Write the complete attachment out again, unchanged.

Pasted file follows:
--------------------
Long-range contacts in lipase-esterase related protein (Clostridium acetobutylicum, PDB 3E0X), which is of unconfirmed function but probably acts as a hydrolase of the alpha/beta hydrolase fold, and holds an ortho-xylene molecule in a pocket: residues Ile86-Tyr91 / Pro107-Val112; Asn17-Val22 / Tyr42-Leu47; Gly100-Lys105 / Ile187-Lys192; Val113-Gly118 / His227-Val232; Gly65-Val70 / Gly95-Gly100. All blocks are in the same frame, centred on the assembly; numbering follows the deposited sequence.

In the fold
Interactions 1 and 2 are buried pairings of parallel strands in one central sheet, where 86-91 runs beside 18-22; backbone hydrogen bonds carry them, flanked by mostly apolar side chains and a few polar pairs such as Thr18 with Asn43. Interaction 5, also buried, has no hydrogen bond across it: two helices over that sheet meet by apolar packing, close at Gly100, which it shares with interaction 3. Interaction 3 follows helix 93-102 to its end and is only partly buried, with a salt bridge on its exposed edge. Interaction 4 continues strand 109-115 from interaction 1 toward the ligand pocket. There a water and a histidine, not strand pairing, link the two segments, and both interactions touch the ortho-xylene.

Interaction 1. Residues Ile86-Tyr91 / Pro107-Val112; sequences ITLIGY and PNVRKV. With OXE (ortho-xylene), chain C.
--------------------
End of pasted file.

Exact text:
Long-range contacts in lipase-esterase related protein (Clostridium acetobutylicum, PDB 3E0X), which is of unconfirmed function but probably acts as a hydrolase of the alpha/beta hydrolase fold, and holds an ortho-xylene molecule in a pocket: residues Ile86-Tyr91 / Pro107-Val112; Asn17-Val22 / Tyr42-Leu47; Gly100-Lys105 / Ile187-Lys192; Val113-Gly118 / His227-Val232; Gly65-Val70 / Gly95-Gly100. All blocks are in the same frame, centred on the assembly; numbering follows the deposited sequence.

In the fold
Interactions 1 and 2 are buried pairings of parallel strands in one central sheet, where 86-91 runs beside 18-22; backbone hydrogen bonds carry them, flanked by mostly apolar side chains and a few polar pairs such as Thr18 with Asn43. Interaction 5, also buried, has no hydrogen bond across it: two helices over that sheet meet by apolar packing, close at Gly100, which it shares with interaction 3. Interaction 3 follows helix 93-102 to its end and is only partly buried, with a salt bridge on its exposed edge. Interaction 4 continues strand 109-115 from interaction 1 toward the ligand pocket. There a water and a histidine, not strand pairing, link the two segments, and both interactions touch the ortho-xylene.

Interaction 1. Residues Ile86-Tyr91 / Pro107-Val112; sequences ITLIGY and PNVRKV. With OXE (ortho-xylene), chain C.